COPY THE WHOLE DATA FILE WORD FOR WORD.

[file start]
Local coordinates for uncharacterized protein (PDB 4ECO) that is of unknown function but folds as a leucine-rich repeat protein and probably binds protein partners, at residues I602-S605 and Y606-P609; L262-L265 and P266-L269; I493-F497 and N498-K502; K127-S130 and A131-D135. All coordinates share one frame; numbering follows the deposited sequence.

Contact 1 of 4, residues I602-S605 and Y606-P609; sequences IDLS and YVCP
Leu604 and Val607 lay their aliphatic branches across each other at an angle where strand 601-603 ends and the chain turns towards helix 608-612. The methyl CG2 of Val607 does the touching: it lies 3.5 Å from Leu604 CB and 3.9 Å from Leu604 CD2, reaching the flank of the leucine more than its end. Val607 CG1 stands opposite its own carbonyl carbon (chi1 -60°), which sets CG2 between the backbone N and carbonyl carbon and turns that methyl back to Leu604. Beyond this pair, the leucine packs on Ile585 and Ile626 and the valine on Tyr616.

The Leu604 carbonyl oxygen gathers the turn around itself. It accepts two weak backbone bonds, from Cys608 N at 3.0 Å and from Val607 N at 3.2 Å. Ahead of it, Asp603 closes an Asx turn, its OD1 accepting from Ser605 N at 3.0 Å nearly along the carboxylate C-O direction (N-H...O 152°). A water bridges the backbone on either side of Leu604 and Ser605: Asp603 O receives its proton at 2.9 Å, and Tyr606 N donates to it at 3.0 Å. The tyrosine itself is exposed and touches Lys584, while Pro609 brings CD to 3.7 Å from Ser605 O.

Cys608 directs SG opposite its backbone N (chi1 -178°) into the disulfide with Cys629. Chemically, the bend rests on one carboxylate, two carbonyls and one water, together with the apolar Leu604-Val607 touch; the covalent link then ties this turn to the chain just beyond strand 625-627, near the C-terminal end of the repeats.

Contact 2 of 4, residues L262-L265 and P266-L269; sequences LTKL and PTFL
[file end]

Local coordinates for uncharacterized protein (PDB 4ECO) that is of unknown function but folds as a leucine-rich repeat protein and probably binds protein partners, at residues I602-S605 and Y606-P609; L262-L265 and P266-L269; I493-F497 and N498-K502; K127-S130 and A131-D135. All coordinates share one frame; numbering follows the deposited sequence.

Contact 1 of 4, residues I602-S605 and Y606-P609; sequences IDLS and YVCP
Leu604 and Val607 lay their aliphatic branches across each other at an angle where strand 601-603 ends and the chain turns towards helix 608-612. The methyl CG2 of Val607 does the touching: it lies 3.5 Å from Leu604 CB and 3.9 Å from Leu604 CD2, reaching the flank of the leucine more than its end. Val607 CG1 stands opposite its own carbonyl carbon (chi1 -60°), which sets CG2 between the backbone N and carbonyl carbon and turns that methyl back to Leu604. Beyond this pair, the leucine packs on Ile585 and Ile626 and the valine on Tyr616.

The Leu604 carbonyl oxygen gathers the turn around itself. It accepts two weak backbone bonds, from Cys608 N at 3.0 Å and from Val607 N at 3.2 Å. Ahead of it, Asp603 closes an Asx turn, its OD1 accepting from Ser605 N at 3.0 Å nearly along the carboxylate C-O direction (N-H...O 152°). A water bridges the backbone on either side of Leu604 and Ser605: Asp603 O receives its proton at 2.9 Å, and Tyr606 N donates to it at 3.0 Å. The tyrosine itself is exposed and touches Lys584, while Pro609 brings CD to 3.7 Å from Ser605 O.

Cys608 directs SG opposite its backbone N (chi1 -178°) into the disulfide with Cys629. Chemically, the bend rests on one carboxylate, two carbonyls and one water, together with the apolar Leu604-Val607 touch; the covalent link then ties this turn to the chain just beyond strand 625-627, near the C-terminal end of the repeats.

Contact 2 of 4, residues L262-L265 and P266-L269; sequences LTKL and PTFL